Goa is India's smallest state by area and the fourth smallest by population. Located in West India in the region known as the Konkan, it is bounded by the state of Maharashtra to the north, and by Karnataka to the east and south, while the Arabian Sea forms its western coast. Goa is India's richest state with a GDP per capita two and a half times that of the country as a whole. It was ranked the best placed state by the Eleventh Finance Commission for its infrastructure and ranked on top for the best quality of life in India by the National Commission on Population based on the 12 Indicators.
Panaji is the state's capital, while Vasco da Gama is the largest city. The historic city of Margao still exhibits the cultural influence of the Portuguese, who first landed in the early 16th century as merchants and conquered it soon thereafter. Goa is a former Portuguese colony, the Portuguese overseas territory of Portuguese India existed for about 450 years until it was annexed by India in 1961.
Renowned for its beaches, places of worship and world heritage architecture, Goa is visited by large numbers of international and domestic tourists each year. It also has rich flora and fauna, owing to its location on the Western Ghats range, which is classified as a biodiversity hotspot.
Goa's history goes back to 20,000–30,000 years. The rock art engravings exhibit earliest traces of human life in India.Upper Paleolithic or Mesolithic rock art engravings have been found on the bank of river Kushavati at Usgalimal. Petroglyphs, cones, stone-axe, and choppers dating back 10,000 years back have been found in many places in Goa like Kazur, Mauxim, and the Mandovi-Zuari basin. Palaeolithic cave existence is seen at Dabolim, Adkon, Shigao, Fatorpa, Arli, Maulinguinim, Diwar, Sanguem, Pilerne, and Aquem-Margaon etc. Difficulty in carbon dating the laterite rock compounds poses problems in determination of exact time period. These discoveries have shed light on Goa's prehistory. Its ancient name was "Revti Dweep".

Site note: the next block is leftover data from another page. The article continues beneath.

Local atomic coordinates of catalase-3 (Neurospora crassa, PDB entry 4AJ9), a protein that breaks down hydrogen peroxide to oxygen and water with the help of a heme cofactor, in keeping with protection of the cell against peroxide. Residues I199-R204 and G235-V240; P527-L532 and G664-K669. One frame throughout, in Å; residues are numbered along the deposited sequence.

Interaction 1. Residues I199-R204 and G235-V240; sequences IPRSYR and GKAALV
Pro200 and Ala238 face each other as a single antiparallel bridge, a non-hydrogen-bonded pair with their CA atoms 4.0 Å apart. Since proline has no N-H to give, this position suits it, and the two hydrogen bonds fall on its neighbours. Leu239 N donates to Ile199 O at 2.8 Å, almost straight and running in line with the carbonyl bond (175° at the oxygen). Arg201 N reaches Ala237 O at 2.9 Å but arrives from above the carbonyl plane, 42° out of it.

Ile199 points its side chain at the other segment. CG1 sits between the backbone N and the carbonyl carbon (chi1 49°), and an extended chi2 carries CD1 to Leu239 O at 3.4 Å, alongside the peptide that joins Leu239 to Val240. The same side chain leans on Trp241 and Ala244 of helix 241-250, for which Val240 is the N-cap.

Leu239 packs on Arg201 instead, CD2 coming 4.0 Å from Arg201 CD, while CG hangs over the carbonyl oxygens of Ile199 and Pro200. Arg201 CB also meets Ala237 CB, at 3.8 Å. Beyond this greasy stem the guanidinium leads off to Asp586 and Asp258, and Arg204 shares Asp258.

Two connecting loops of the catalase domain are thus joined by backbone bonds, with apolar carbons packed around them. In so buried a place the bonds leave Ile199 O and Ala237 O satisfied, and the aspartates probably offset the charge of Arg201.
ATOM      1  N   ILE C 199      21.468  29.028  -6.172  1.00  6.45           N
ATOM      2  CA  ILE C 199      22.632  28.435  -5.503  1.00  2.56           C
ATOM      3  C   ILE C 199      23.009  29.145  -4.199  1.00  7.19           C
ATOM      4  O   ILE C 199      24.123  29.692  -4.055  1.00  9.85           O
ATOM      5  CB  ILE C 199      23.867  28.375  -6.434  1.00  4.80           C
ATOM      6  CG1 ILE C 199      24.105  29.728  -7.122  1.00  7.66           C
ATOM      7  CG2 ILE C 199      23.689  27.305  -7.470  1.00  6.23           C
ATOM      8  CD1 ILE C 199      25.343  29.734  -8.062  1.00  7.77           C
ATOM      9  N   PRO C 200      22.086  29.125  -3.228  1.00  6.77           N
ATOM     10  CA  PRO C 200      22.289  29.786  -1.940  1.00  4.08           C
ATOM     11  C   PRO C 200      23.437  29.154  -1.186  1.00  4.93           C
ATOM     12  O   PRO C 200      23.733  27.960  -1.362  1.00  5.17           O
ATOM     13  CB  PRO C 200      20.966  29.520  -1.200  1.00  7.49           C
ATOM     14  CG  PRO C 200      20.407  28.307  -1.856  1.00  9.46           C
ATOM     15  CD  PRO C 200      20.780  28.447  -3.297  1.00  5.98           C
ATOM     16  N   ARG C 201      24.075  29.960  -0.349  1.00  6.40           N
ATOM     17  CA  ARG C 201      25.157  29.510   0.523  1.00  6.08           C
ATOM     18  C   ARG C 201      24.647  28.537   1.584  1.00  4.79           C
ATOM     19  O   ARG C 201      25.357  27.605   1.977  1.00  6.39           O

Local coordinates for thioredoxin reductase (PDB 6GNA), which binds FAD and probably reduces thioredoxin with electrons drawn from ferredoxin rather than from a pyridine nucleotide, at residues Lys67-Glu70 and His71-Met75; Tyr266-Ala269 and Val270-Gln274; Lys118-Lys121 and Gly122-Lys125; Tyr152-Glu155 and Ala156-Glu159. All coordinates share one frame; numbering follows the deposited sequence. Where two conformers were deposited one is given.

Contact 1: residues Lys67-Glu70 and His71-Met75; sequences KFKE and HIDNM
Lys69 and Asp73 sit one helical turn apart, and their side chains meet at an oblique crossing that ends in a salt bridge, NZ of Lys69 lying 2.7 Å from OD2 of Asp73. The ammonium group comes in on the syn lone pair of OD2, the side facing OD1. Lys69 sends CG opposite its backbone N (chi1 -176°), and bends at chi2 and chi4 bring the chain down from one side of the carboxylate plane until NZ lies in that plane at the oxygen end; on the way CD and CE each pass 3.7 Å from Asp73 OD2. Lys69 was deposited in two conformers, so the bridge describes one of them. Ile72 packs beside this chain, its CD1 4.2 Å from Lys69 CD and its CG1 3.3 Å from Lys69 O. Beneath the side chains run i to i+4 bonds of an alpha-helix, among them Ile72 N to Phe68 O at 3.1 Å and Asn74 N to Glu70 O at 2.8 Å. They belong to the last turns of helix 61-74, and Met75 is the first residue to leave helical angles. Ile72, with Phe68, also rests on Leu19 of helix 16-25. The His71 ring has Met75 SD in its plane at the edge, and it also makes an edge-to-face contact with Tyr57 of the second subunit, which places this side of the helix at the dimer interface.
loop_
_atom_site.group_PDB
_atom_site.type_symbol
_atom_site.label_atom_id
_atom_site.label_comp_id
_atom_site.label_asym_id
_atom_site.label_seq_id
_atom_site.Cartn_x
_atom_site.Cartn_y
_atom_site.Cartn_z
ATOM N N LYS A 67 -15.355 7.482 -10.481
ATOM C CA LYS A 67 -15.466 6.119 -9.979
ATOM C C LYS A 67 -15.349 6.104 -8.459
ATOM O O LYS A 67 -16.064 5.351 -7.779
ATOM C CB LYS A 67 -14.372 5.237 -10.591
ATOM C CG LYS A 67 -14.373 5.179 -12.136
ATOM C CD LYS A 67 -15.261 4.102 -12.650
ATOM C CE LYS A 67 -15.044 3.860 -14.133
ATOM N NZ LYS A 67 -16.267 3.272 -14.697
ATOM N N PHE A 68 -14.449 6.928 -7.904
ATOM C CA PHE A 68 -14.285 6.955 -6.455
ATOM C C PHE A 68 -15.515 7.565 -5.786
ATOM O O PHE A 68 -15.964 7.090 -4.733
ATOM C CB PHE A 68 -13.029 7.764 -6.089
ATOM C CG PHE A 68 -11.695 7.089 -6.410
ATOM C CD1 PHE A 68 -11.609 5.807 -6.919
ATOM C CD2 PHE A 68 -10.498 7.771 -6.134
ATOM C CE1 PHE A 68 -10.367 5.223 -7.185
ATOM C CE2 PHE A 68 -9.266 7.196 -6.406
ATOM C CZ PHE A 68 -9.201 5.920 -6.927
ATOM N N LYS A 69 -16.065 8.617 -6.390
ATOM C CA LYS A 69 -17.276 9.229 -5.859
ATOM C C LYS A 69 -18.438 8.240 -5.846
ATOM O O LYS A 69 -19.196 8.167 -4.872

The Sumerians inhabited Goa around 2200 BC which was followed by several waves of Indo-Aryan people and the Dravidians from the Deccan. The early Goan society underwent radical changes when aboriginal locals and the migrants amalgamated, forming the base of early Goan culture.
In 3rd century BC, it formed part of the Mauryan Empire, ruled by the Buddhist emperor, Ashoka of Magadha. Buddhist monks laid the foundation of Buddhism in Goa. Between the 2nd century BCE and the 6th century CE, Goa was ruled by the Chutus of Karwar as feudatories of the Satavahanas of Kolhapur (2nd century BCE to the 2nd century CE), Western Kshatrapas (around 150 CE), the Abhiras of Western Maharashtra, Bhojas of the Yadav clans of Gujarat, and the Konkan Mauryas as feudatories of the Kalachuris. The rule later passed on to the Chalukyas of Badami, who controlled it between 578 to 753, and later the Rashtrakutas of Malkhed from 753 to 963. However from 765 to 1015, the Southern Silharas of Konkan ruled Goa as the feudatories of the Chalukyas and the Rashtrakutas. Over the next few centuries, Goa was successively ruled by the Kadambas as the feudatories of the Chalukyas of Kalyani. They patronised Jainism in Goa.
In 1312, Goa came under the governance of the Delhi Sultanate. However, the kingdom's grip on the region was weak, and by 1370 they were forced to surrender it to Harihara I of the Vijayanagara empire. The Vijayanagara monarchs held on to the territory until 1469, when it was appropriated by the Bahmani sultans of Gulbarga. After that dynasty crumbled, the area fell to the hands of the Adil Shahis of Bijapur who established as their auxiliary capital the city known under the Portuguese as Velha Goa.
In 1843 the capital was moved to Panjim from Velha Goa. By the mid-18th century the area under occupation had expanded to most of Goa's present day state limits. Simultaneously the Portuguese lost other possessions in India until their borders stabilised and formed the Estado da Índia Portuguesa, of which Goa was the largest territory.
After India gained independence from the British in 1947, Portugal refused to negotiate with India on the transfer of sovereignty of their Indian enclaves. On 19 December 1961, the Indian Army commenced with Operation Vijay resulting in the annexation of Goa, Daman and Diu into the Indian union. Goa, along with Daman and Diu was made into a centrally administered Union Territory of India. On 30 May 1987, the Union Territory was split, and Goa was made India's twenty-fifth state, with Daman and Diu remaining a Union Territory.